Archive for the Samurais Category

Cinema Knife Fight: COMING ATTRACTIONS for JULY 2013

Posted in 2013, Action Movies, Based on Comic Book, Based on TV Show, Coming Attractions, Ghosts!, Giant Monsters, Guillermo Del Toro, Johnny Depp Movies, Paranormal, ROBOTS!, Samurais, Superheroes, Supernatural, Westerns with tags , , , , on July 5, 2013 by knifefighter

CINEMA KNIFE FIGHT – COMING ATTRACTIONS:
JULY 2013
by Michael Arruda and L.L. Soares

(The Scene:  The wild west.  A group of masked OUTLAWS on horseback wait by a train track.  A train whistle shrieks in the distance.)

OUTLAW #1:  Here she comes.  Right on time.

OUTLAW #2:  I can’t wait to see the look on the conductor’s face when our man Willoughby guts him like a pig!  (snorts and spits tobacco).

(Train approaches.)

OUTLAW #2: Here she comes.  Look fast for Willoughby!

(The outlaws hoot and holler as they see Willoughby with a knife to the conductor’s throat. 

OUTLAW #2:  Stick him, Willoughby!  Stick him!

OUTLAW #3 (points):  Wait a minute.  Who the hell is that?

(A man in black appears behind Willoughby and pummels the outlaw over the head with a sledge hammer.  The man in black faces the camera— it is L.L. SOARES.  He continues to pummel Willoughby with the sledgehammer, stopping only to give the outlaws on horseback the finger.)

OUTLAW #1:  What the—?

OUTLAW #2 (points):  Lookee there

(MICHAEL ARRUDA, dressed in white with a white 10 gallon hat, walks on the roof of the train.  He smiles for the camera and lifts a submachine gun which he uses to blow away the outlaws on horseback in one swift sweep.)

(Dissolve to the train station)

CONDUCTOR:  That was friggin amazing!!!  Thank you, gentlemen, for stopping the Whippersnapper gang.  That was terrific!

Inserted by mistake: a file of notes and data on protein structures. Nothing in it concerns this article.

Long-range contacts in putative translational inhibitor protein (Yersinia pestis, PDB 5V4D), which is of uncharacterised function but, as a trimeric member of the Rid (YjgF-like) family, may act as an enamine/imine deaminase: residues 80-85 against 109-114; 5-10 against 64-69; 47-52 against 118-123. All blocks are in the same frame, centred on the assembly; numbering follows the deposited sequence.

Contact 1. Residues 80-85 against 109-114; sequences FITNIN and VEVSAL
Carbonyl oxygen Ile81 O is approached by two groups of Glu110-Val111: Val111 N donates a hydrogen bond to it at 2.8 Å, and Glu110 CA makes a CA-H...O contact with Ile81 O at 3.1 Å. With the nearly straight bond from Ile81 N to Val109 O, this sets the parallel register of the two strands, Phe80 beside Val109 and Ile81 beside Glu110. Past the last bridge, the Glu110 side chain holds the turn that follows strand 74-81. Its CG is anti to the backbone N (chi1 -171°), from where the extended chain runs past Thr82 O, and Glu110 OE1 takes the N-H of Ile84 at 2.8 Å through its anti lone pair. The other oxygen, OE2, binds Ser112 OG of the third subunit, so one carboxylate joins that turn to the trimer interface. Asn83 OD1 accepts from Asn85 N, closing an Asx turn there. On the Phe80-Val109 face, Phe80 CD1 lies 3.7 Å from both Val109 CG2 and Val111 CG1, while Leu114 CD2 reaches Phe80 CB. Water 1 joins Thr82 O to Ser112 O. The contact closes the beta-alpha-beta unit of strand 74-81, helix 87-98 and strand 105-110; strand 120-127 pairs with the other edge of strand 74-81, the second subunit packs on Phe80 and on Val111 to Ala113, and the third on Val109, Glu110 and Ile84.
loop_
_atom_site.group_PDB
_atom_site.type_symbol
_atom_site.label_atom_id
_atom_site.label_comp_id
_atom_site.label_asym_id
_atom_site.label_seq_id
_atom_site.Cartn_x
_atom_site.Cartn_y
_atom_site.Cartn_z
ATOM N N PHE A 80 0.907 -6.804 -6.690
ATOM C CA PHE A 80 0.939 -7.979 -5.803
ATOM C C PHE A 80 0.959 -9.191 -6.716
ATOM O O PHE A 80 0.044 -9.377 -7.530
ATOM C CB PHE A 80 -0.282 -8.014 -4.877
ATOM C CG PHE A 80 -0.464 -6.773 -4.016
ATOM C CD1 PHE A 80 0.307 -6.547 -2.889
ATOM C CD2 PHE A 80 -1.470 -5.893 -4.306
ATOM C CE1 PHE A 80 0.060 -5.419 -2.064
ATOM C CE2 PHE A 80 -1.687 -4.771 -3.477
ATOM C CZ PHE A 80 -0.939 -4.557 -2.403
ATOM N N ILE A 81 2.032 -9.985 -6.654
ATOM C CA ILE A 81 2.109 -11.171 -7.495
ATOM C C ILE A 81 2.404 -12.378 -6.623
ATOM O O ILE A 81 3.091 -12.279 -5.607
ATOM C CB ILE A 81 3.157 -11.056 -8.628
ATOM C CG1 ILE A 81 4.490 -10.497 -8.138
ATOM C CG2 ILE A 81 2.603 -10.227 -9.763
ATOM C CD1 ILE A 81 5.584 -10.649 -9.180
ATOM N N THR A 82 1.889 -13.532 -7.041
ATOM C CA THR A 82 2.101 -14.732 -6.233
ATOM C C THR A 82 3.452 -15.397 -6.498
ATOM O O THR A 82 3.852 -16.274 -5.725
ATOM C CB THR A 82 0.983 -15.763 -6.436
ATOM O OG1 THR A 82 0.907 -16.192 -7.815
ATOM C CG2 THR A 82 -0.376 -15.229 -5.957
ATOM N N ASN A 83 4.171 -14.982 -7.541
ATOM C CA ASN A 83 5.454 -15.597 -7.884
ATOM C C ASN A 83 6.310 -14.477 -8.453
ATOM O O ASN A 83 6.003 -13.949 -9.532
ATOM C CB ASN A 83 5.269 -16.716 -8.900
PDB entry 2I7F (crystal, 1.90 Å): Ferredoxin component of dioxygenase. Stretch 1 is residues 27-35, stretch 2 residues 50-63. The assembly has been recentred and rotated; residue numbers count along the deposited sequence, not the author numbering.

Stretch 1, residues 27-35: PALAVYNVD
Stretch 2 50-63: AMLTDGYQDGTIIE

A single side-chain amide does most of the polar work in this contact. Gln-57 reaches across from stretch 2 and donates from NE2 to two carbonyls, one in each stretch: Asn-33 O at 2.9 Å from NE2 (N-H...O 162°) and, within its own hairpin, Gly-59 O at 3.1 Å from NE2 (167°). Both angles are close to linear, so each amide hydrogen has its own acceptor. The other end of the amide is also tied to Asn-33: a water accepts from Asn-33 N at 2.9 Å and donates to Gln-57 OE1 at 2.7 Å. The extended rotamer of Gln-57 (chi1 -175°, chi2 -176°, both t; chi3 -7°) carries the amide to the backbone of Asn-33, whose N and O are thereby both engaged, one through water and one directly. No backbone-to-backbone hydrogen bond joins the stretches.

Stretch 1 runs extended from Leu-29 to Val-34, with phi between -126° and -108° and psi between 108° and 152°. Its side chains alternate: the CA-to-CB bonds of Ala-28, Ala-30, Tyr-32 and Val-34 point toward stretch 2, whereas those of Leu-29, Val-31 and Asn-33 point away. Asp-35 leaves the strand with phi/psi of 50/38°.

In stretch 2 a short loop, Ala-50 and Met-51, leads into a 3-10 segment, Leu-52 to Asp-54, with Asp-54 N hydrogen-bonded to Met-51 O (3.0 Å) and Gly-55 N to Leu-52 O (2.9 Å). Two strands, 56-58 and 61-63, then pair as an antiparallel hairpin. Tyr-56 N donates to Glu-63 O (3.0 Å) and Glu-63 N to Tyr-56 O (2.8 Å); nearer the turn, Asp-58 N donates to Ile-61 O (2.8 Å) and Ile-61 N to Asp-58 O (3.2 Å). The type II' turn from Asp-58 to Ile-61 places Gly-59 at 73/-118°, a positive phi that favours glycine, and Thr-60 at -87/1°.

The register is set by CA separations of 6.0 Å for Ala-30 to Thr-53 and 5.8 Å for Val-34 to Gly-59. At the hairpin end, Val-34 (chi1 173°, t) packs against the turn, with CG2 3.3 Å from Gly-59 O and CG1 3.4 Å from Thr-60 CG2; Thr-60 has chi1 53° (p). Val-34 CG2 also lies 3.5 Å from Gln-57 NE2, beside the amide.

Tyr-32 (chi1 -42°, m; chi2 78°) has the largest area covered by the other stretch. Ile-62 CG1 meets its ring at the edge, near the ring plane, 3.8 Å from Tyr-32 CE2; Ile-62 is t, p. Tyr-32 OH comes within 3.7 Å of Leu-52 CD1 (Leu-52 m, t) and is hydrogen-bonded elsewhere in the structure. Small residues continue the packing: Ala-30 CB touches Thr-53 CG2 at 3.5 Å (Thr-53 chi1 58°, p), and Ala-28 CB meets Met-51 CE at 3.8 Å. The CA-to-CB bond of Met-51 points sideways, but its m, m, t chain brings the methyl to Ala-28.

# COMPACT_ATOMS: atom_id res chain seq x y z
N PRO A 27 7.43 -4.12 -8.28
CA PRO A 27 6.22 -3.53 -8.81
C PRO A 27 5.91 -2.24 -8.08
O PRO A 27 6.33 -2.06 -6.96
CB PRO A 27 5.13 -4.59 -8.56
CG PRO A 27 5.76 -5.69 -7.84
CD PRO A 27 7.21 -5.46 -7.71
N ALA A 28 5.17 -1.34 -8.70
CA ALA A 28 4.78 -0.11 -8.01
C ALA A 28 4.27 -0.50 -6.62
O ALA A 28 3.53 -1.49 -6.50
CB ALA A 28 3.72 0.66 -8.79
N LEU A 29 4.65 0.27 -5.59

MICHAEL ARRUDA:  Shucks, it was nothing.  What we’re really good at is reviewing movies.

CONDUCTOR:  You don’t say?

L.L. SOARES:  He does say!

MA: In fact, right now, we’re about to do our COMING ATTRACTIONS column for July, where we preview the movies we’ll be seeing in the month ahead; in this case, July!

CONDUCTOR:  You guys are better than the Lone Ranger and Tonto!

MA:  That remains to be seen, but wouldn’t you know it, our first movie in July, opening on July 3, is THE LONE RANGER (2013), Disney’s big budget production, starring Johnny Depp as Tonto.

Lone-Ranger-PosterNow, as much as I’m a fan of the Lone Ranger character, going back to my days as a kid when I used to watch reruns of the old LONE RANGER TV show from the 1950s starring Clayton Moore as the Lone Ranger and Jay Silverheels as Tonto— I even had a Lone Ranger toy— I simply wasn’t all that excited about this movie.

LS: Hey, I remember that old TV show, too!

MA: I used to be a big fan of Johnny Depp, and I really enjoyed his portrayal of Captain Jack Sparrow in the PIRATES OF THE CARIBBEAN movies, but lately I just haven’t been into his roles as much.  His Barnabas Collins in the recent DARK SHADOWS (2012) disaster may have been the last straw.  So, the idea of seeing Depp play Tonto does nothing for me.

Now, all this being said, I have to admit that I’ve actually enjoyed the trailers for this one, and although I won’t go so far to say that I’m looking forward to it, I will say that I’m not dreading seeing THE LONE RANGER as much as I was a few months ago.

It’s directed by Gore Verbinski, by the way, the guy who directed the first three PIRATES OF THE CARIBBEAN movies, as well as American remake of THE RING (2002).

LS:  Yeah, I’m pretty much in the same boat. I’m a Johnny Depp fan from way back, in the days when he mostly appeared in independent movies. I understand him going for the big bucks now that the first PIRATES movie made him a bankable star, but I haven’t been excited to see a movie starring him in a long time. And yeah, DARK SHADOWS was pretty horrible.

The trailers for LONE RANGER don’t look completely awful. I’ll certainly go in hoping it’s a decent movie. But I don’t have a lot of hope.

On July 12 we’ll be reviewing PACIFIC RIM (2013).  This is one of the movies I’ve been wanting to see most this year. Directed by Guillermo del Toro, the guy who gave us PAN’S LABYRINTH and the HELLBOY movies, among others, this one has real potential. And what a cool cast. Idris Elba, Ron Perlman, even Charlie Day from IT’S ALWAYS SUNNY IN PHILADELPHIA!

Pacific-Rim-movie-bannerPACIFIC RIM looks like a cross between TRANSFORMERS and CLOVERFIELD, as giant monsters rise up from the Pacific ocean to terrorize mankind, so the humans build giant robots to fight them. If anyone else made this movie, I’d think it was a pretty goofy idea, but with del Toro involved, I think it has a real shot at being an enjoyable flick, and smarter than it sounds. At least I hope so. Like CLOVERFIELD, it looks like it’s trying to make giant monsters scary again.